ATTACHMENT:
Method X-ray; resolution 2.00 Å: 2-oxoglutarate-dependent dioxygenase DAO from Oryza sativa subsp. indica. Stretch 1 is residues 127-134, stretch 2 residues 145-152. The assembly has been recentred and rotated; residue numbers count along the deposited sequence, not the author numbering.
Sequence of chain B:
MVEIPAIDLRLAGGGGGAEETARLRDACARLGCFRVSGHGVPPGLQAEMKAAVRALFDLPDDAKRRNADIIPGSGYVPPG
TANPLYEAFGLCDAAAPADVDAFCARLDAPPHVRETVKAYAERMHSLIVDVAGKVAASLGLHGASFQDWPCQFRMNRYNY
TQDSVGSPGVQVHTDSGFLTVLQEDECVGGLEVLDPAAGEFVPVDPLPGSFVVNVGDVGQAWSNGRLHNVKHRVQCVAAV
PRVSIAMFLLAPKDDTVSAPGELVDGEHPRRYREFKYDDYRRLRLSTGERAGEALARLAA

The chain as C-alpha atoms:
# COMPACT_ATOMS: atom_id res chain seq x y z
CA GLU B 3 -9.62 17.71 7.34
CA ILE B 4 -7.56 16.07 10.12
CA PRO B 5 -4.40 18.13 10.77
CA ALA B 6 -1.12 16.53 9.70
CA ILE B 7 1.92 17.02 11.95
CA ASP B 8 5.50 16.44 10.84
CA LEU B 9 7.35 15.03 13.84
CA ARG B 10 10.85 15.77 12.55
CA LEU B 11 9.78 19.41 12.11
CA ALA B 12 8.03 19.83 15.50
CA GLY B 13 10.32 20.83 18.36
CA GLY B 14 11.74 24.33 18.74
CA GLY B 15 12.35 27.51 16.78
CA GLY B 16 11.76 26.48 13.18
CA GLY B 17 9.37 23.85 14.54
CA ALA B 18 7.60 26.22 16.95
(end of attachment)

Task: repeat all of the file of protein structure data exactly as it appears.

Method X-ray; resolution 2.00 Å: 2-oxoglutarate-dependent dioxygenase DAO from Oryza sativa subsp. indica. Stretch 1 is residues 127-134, stretch 2 residues 145-152. The assembly has been recentred and rotated; residue numbers count along the deposited sequence, not the author numbering.
Sequence of chain B:
MVEIPAIDLRLAGGGGGAEETARLRDACARLGCFRVSGHGVPPGLQAEMKAAVRALFDLPDDAKRRNADIIPGSGYVPPG
TANPLYEAFGLCDAAAPADVDAFCARLDAPPHVRETVKAYAERMHSLIVDVAGKVAASLGLHGASFQDWPCQFRMNRYNY
TQDSVGSPGVQVHTDSGFLTVLQEDECVGGLEVLDPAAGEFVPVDPLPGSFVVNVGDVGQAWSNGRLHNVKHRVQCVAAV
PRVSIAMFLLAPKDDTVSAPGELVDGEHPRRYREFKYDDYRRLRLSTGERAGEALARLAA

The chain as C-alpha atoms:
# COMPACT_ATOMS: atom_id res chain seq x y z
CA GLU B 3 -9.62 17.71 7.34
CA ILE B 4 -7.56 16.07 10.12
CA PRO B 5 -4.40 18.13 10.77
CA ALA B 6 -1.12 16.53 9.70
CA ILE B 7 1.92 17.02 11.95
CA ASP B 8 5.50 16.44 10.84
CA LEU B 9 7.35 15.03 13.84
CA ARG B 10 10.85 15.77 12.55
CA LEU B 11 9.78 19.41 12.11
CA ALA B 12 8.03 19.83 15.50
CA GLY B 13 10.32 20.83 18.36
CA GLY B 14 11.74 24.33 18.74
CA GLY B 15 12.35 27.51 16.78
CA GLY B 16 11.76 26.48 13.18
CA GLY B 17 9.37 23.85 14.54
CA ALA B 18 7.60 26.22 16.95